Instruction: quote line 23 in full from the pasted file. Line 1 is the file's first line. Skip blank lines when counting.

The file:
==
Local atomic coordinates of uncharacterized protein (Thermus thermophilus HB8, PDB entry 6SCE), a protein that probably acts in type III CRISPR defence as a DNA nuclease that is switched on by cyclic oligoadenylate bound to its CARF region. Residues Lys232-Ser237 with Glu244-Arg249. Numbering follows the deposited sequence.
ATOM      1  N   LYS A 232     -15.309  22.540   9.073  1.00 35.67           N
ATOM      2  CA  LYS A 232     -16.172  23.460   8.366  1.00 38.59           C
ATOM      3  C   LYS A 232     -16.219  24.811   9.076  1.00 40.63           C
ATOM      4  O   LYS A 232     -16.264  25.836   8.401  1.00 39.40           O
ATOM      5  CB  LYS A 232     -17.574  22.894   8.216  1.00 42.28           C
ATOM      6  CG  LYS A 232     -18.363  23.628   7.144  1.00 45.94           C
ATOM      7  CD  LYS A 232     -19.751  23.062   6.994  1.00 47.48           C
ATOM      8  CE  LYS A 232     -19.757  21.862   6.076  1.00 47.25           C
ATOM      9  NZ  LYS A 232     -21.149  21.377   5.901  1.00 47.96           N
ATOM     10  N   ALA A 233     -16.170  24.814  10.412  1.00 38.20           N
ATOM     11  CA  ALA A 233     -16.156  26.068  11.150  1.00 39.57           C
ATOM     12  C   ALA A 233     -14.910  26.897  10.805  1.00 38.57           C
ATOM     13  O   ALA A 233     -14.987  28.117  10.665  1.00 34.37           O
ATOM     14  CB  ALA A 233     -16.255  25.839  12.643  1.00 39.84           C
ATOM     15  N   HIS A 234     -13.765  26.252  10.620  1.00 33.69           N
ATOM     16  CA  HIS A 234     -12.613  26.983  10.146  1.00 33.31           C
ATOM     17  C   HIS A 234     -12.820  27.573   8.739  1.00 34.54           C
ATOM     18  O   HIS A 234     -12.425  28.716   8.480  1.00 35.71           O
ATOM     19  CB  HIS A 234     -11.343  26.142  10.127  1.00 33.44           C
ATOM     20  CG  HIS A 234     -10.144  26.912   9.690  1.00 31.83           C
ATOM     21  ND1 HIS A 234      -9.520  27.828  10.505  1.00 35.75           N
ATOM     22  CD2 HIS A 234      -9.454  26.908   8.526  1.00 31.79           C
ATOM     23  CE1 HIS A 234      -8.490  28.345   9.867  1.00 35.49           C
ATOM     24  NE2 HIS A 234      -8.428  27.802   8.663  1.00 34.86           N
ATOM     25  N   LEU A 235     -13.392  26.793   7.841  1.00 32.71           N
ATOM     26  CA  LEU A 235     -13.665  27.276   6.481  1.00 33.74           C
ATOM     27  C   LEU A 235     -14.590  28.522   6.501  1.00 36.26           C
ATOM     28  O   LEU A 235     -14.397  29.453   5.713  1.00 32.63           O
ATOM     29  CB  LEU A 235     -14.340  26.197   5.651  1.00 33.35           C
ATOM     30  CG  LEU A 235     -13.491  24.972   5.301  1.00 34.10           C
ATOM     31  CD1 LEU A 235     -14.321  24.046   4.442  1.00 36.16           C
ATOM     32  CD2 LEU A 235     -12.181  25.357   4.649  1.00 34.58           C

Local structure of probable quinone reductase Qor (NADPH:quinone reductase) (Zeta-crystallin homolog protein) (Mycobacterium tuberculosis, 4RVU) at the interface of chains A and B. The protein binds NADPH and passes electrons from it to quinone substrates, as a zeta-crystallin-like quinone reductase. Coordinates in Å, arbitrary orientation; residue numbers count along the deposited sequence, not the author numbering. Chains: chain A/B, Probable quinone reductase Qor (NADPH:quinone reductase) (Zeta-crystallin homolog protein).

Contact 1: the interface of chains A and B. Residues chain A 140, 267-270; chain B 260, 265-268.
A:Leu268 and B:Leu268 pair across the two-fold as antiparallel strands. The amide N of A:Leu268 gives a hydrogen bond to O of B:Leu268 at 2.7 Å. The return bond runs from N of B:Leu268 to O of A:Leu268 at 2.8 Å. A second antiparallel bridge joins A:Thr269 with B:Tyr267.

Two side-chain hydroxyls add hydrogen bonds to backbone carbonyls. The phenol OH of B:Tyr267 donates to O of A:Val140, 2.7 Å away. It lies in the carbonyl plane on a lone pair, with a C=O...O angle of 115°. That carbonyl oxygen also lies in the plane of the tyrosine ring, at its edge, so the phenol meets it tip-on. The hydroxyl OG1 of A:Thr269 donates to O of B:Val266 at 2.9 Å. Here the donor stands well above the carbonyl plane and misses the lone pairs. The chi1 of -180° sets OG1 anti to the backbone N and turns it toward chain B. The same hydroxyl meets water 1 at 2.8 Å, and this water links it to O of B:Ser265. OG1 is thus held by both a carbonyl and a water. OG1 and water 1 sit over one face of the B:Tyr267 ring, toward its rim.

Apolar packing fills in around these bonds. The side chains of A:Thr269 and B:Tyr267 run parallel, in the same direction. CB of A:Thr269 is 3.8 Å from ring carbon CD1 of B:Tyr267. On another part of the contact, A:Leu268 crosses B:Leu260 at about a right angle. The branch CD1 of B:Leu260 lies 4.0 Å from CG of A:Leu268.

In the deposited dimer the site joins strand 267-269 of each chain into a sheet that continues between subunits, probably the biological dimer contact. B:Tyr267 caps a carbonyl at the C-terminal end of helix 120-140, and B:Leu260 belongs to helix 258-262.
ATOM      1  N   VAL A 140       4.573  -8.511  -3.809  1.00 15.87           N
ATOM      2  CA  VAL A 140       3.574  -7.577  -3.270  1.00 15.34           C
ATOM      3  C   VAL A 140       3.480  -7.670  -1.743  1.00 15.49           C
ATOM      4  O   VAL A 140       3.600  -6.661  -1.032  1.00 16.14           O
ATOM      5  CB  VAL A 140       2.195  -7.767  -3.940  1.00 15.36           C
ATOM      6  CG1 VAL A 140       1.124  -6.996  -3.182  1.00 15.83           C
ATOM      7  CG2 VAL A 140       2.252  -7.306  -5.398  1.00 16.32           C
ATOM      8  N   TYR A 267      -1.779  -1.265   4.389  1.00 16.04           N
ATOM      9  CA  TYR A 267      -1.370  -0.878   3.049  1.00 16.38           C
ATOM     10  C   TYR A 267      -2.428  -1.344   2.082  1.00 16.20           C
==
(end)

ATOM     22  CD2 HIS A 234      -9.454  26.908   8.526  1.00 31.79           C